Generally, insurance companies do not use delay tactics. Instead, they use rush tactics to get employees back to work as quickly as possible. Once an employee goes back to work, it’s harder to claim that they need benefits based on an inability to work.
These rush tactics are commonly implemented by asking claimants to see a doctor at a walk-in clinic who may advise them to return to work, instead of allowing claimants to see a doctor of their choosing who may perform a more comprehensive evaluation.
This rush tactic can be very effective because many people are not informed of their rights to see a doctor of their choice, and they don’t want to lose a good job. In addition, some people believe the messaging of insurance companies that suggests, If you sue people, you’re a bad person. Because of this, many people never contact an attorney who can advise them of their rights.
As far as delay tactics that may be used, an employer can send their employee making a Workers’ Compensation claim to a doctor of the employer’s choice for a “defense medical examination”. This employer-chosen doctor’s visit could cause a delay if that medical professional makes a statement about the employee’s health that suggests that they are not disabled and are physically ready to return to work.
When it comes to the medical necessity of particular treatment, if an injured employee’s choice of doctor orders imaging or other tests, the employer will get a Utilization Review Process. Through this process, the employer will hire a doctor to look at the medical record (the imaging or tests) and not physically examine the claimant. Instead, the employer’s doctors will look at the records and use the Louisiana Workers’ Compensation medical guidelines to determine whether or not that particular treatment is medically necessary.
If a particular medical treatment is given to a claimant, the doctor providing that treatment will submit a medical report to request payment for those services. If the carrier denies the request, an appeal to the denial can be filed. Ultimately, in the case of an appeal denial, a claimant may file a disputed claim form with the Office of Workers’ Compensation to seek a determination by a judge.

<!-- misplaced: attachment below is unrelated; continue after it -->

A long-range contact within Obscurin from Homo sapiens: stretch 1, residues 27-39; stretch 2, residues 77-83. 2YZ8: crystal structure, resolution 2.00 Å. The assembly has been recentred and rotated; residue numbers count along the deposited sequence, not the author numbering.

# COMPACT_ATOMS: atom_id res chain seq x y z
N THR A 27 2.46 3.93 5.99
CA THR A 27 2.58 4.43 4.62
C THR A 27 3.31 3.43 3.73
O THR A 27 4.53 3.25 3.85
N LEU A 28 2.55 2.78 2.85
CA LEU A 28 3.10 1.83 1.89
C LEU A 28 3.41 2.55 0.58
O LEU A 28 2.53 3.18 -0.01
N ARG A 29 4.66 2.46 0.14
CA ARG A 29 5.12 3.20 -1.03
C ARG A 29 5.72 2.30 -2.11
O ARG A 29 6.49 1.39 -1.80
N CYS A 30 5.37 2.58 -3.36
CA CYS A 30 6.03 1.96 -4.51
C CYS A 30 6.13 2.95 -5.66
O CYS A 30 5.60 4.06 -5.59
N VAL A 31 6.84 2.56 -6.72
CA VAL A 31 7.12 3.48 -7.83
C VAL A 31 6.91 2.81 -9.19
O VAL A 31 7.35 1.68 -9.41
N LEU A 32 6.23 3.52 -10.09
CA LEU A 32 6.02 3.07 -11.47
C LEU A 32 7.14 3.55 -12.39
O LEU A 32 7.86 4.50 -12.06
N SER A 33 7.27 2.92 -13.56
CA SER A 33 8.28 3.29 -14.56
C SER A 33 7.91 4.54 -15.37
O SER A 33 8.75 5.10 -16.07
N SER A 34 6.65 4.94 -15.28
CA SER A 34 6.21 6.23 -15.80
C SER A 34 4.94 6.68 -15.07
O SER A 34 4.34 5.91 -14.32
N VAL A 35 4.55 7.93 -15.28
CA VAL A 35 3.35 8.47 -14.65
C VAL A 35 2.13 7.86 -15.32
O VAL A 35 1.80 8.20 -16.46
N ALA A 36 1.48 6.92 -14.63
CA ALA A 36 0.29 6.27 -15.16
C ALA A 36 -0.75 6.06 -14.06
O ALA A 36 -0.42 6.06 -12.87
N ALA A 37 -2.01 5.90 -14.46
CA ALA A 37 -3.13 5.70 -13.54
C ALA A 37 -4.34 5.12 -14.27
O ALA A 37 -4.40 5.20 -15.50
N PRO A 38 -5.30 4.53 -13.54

How Are Workers’ Compensation Benefits Going To Be Calculated In Louisiana And What About Future Medical Care And If The Injuries Get Worse And Come Back?
Workers’ Compensation Benefits are available to approved claimants in Louisiana in the amount of 66.66% of the worker’s Average Weekly Wage (AWW). This benefit amount has a maximum limit that will not exceed $710 in weekly payments.
There are formulas to calculate the AWW using the last four full pay periods of a worker’s wages to determine a claimant’s benefit amount. For seasonal employees and employees with different pay schedules, the state offers alternative methods of calculating AWW.
Medical benefits are calculated based on the Louisiana Workers’ Compensation medical guideline statute. The Workers’ Compensation guidelines in Louisiana cover every diagnostic code, every treatment code, etc., with associated dollar amounts. All healthcare professionals who accept Workers’ Compensation claims are well-versed in these reimbursement rates and processes.
When considering the need for future medical care, a person may be eligible for coverage and treatment. It is not uncommon for an individual to return to work and earn their pre-accident or pre-injury wages, but these workers may still be owed medical benefits. If an employee is still receiving medical treatment while returning to work at a reduced capacity, their Workers’ Compensation coverage obligation continues. Questions of future medical need are necessitated by the injury.
Additionally, it may be beneficial to request a life care plan. These plans can determine the costs of future medical expenses and may achieve a lump sum settlement for the indemnity portion to the injured worker.
These Workers’ Compensation settlements are the business decisions of insurance carriers. There is no statutory obligation for insurance carriers or employers to settle a Workers’ Compensation claim.
The only obligation of an insurer or employer is to pay the 66.66% of the AWW, to pay medical benefits that are reasonable and necessary, and to provide vocational training and/or rehabilitation to a person who may need vocational assistance to get back into the workforce.
For more information on Workers’ Compensation Law In Louisiana, an initial consultation is your next best step. Get the information and legal answers you are seeking by calling (337) 800-1141 today.
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